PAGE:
Pithiness aside, the fact is that nobody — agent, publisher, editor, proofreaders — saw these issues. Many months passed before these things came to light (though of course people of colour had noticed the issue immediately). How did it come to this?
The answer is pretty simple, and it’s also why Kate Clanchy gets a do-over.
Clanchy is a famous white author of prominent honour — and the publishing industry is a gatekeeper chock-full of people just like her. As Monisha Rejesh commented in The Guardian: “Readers are not a homogeneous white, middle-class, able-bodied group of people, and nor are writers. We come from all areas of life, and for books to represent that, publishing has to do so first.”
Should the book be rewritten? Not in my view. The damage is done and the harm is caused; you can’t put that bunny back in the box. Worse, allowing Clanchy to re-write it gives legitimacy to the idea that she was in some way subjected to ‘cancel culture’. And finally, rewriting it means the problem is pushed under the rug along with the old editions.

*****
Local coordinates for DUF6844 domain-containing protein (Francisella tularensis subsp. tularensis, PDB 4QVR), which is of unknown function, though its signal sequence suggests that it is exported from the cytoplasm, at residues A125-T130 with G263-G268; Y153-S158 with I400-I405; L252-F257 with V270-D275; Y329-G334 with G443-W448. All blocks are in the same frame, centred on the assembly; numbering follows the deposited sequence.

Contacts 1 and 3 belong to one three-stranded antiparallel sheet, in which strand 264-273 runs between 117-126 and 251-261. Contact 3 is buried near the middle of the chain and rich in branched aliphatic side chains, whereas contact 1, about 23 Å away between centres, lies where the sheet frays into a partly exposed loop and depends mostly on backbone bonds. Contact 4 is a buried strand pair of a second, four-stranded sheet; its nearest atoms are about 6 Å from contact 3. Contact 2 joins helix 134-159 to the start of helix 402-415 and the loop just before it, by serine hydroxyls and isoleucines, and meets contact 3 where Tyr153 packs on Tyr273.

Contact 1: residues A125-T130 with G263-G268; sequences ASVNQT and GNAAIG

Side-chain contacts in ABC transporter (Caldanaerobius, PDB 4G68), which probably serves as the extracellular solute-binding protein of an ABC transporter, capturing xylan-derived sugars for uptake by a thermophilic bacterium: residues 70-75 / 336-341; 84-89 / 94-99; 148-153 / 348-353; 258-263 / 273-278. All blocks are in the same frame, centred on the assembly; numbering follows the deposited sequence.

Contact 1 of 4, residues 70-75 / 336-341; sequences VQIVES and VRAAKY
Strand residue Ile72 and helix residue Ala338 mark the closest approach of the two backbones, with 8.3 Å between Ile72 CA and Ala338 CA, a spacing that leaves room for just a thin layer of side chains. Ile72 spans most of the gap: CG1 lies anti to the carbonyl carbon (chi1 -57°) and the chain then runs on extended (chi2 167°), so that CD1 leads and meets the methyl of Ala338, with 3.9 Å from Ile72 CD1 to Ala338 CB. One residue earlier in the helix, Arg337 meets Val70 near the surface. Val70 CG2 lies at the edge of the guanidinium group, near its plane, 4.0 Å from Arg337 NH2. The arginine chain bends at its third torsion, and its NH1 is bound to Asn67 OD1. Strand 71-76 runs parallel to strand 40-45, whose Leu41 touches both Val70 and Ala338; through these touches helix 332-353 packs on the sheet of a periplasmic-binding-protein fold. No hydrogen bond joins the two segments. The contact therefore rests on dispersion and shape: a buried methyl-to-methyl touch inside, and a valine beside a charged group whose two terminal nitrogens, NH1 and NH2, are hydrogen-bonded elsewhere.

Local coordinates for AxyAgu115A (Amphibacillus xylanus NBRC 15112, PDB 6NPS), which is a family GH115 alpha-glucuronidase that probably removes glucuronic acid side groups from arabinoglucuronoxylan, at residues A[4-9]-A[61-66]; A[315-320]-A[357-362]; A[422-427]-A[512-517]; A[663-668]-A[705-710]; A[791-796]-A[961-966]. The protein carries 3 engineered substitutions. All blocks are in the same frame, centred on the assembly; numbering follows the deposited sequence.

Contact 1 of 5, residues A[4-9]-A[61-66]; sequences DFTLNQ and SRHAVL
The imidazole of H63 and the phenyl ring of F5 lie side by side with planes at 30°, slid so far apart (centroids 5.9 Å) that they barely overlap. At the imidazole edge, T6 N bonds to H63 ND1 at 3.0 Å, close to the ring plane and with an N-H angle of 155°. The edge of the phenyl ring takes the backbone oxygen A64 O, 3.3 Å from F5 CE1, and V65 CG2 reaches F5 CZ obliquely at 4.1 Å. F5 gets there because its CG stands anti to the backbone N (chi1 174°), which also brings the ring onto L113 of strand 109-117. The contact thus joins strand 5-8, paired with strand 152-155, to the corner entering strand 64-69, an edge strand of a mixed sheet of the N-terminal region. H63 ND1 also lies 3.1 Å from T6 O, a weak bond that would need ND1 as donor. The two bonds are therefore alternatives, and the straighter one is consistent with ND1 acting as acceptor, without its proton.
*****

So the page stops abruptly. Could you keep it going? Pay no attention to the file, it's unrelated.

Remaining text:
If you’d like to read work by some of the authors mentioned in this piece who don’t utilise racist and ableist tropes, try out Dara McAnulty’s fantastic Diary of a Young Naturalist and the new middle grade Wild Child (the illustrations in this are honestly some of the best I’ve ever seen). Monisha Rajesh’s Around India in 80 Trains is an excellent glimpse inside her family history and the lifeline of the railways — and Chimene Suleyman’s work on The Good Immigrant USA means it’s a must-read.
What’s clear is that publishing has a long road ahead — and after this, I’m not sure it’s ready to face the journey, for all its platitudes about diversity after #PublishingPaidMe.